AK: In Cenozoic history.
BO: Thousand meters.
AK: It was more than 1000 meters. Fifteen hundred meters drop of the sea level in the end of Miocene, as you know. But it was not established, just hypothesized that the Black Sea could experience the same. There were some hypothesis but very, very little supported.
BO: Two in the Black Sea, as far [as] I remember, the Messinian Crisis, and there is also Histrian Crisis, which is much more recent.
BO: But not that big.
AK: So, anyway our Krubera and some other facts from hydrogeology of Arabikathose facts are also strikingwe have some boreholes in the foot of the mountains producing fresh karstic water from the depths more than 800 meters. So, if you have signs of active deep circulation in this area, karst circulation, I mean, 800 meters below sea level.
BO: Yes, well, thatsI interrupt you because thats a very similar situation on the opposite side of the Black Sea in Dobrogea in Romania, where we have an ore deposit which people were saying its kind of the Krivoi Rog rock stuff from Ukraine. Its a huge concentration of iron. We have submarine springs and drills and everything that points out at about 800 meters deep.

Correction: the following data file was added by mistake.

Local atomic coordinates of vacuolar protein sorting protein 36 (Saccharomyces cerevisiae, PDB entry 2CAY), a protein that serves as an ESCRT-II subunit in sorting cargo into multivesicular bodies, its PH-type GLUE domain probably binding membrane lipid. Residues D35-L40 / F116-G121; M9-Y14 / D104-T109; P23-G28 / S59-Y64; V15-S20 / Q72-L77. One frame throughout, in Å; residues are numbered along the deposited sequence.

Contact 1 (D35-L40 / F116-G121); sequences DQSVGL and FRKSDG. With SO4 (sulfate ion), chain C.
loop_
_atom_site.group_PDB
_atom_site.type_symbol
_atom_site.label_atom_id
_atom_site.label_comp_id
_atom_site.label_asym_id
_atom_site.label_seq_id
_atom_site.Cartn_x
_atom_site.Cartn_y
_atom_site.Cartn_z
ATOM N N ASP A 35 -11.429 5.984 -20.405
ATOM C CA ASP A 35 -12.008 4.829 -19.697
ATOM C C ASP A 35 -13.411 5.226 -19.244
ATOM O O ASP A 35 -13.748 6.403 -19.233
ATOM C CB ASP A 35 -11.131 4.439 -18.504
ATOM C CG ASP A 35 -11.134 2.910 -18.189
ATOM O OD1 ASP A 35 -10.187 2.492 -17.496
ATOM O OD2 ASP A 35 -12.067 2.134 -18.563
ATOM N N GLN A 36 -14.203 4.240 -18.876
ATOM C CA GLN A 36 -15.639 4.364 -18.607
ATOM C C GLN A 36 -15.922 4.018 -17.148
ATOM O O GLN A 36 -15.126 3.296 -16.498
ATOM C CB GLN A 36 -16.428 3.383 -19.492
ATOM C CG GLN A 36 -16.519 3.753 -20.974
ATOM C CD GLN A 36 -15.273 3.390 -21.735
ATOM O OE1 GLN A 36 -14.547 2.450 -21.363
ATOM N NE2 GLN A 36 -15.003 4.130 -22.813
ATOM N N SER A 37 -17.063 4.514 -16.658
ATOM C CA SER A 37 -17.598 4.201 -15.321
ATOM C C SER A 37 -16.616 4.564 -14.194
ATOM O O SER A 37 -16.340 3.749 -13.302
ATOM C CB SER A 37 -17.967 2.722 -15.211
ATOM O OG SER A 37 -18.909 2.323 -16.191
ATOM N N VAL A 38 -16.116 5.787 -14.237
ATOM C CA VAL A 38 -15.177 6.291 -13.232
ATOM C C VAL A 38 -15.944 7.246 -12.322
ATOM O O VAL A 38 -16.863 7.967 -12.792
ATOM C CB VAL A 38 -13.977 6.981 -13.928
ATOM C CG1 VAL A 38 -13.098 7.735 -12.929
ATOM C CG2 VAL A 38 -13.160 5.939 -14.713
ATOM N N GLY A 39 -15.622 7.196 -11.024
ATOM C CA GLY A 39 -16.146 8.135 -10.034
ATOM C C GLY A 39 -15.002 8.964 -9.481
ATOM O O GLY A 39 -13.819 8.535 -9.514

AK: I didnt know that.
BO: Water circulation in that part.
AK: Okay, so it may also draw some parallels in the
BO: Well, we dont have relief on that part because Dobrogea is a flat plateau. We are about at the sea level, at the Black Sea level. So we are like, lets say, twenty, thirty meters above. Its a kind of Florida there.
AK: Okay, yes. Oh, thats even more exciting. But you know, some few other facts we have now. We discovered recently a huge karstic depression in the bottom of the Black Sea in the shelf which is 400 meter deep, closed depression separated from the abyssal part, from the slope by bar more than 200 meters. So, its [a] closed depression on which, on the slopes and center of this depression, all this submarine discharge is focused. So, we realized that the real kind of potential or, lets say, karst systems Krubera in the mountains, at least to that level, to the bottom of the depression
BO: Which means a couple of few hundred meters.